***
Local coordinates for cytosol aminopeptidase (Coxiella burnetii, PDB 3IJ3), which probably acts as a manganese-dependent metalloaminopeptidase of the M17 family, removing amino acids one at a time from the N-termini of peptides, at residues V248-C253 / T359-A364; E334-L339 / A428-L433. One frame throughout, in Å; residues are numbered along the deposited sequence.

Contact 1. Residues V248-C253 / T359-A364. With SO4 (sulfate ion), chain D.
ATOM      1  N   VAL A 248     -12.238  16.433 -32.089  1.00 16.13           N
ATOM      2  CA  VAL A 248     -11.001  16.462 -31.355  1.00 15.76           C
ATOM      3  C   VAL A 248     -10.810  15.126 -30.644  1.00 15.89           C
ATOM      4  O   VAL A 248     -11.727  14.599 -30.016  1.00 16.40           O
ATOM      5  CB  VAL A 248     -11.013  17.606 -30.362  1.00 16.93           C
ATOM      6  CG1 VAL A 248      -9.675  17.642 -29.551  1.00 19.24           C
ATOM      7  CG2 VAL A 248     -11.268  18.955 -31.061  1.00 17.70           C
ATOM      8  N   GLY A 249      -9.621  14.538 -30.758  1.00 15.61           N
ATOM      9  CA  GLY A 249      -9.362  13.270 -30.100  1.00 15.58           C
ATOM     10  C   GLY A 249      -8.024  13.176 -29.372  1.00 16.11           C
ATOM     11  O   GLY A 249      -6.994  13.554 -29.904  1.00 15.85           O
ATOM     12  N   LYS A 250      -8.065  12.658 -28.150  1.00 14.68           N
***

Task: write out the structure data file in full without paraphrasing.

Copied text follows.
Local coordinates for cytosol aminopeptidase (Coxiella burnetii, PDB 3IJ3), which probably acts as a manganese-dependent metalloaminopeptidase of the M17 family, removing amino acids one at a time from the N-termini of peptides, at residues V248-C253 / T359-A364; E334-L339 / A428-L433. One frame throughout, in Å; residues are numbered along the deposited sequence.

Contact 1. Residues V248-C253 / T359-A364. With SO4 (sulfate ion), chain D.
ATOM      1  N   VAL A 248     -12.238  16.433 -32.089  1.00 16.13           N
ATOM      2  CA  VAL A 248     -11.001  16.462 -31.355  1.00 15.76           C
ATOM      3  C   VAL A 248     -10.810  15.126 -30.644  1.00 15.89           C
ATOM      4  O   VAL A 248     -11.727  14.599 -30.016  1.00 16.40           O
ATOM      5  CB  VAL A 248     -11.013  17.606 -30.362  1.00 16.93           C
ATOM      6  CG1 VAL A 248      -9.675  17.642 -29.551  1.00 19.24           C
ATOM      7  CG2 VAL A 248     -11.268  18.955 -31.061  1.00 17.70           C
ATOM      8  N   GLY A 249      -9.621  14.538 -30.758  1.00 15.61           N
ATOM      9  CA  GLY A 249      -9.362  13.270 -30.100  1.00 15.58           C
ATOM     10  C   GLY A 249      -8.024  13.176 -29.372  1.00 16.11           C
ATOM     11  O   GLY A 249      -6.994  13.554 -29.904  1.00 15.85           O
ATOM     12  N   LYS A 250      -8.065  12.658 -28.150  1.00 14.68           N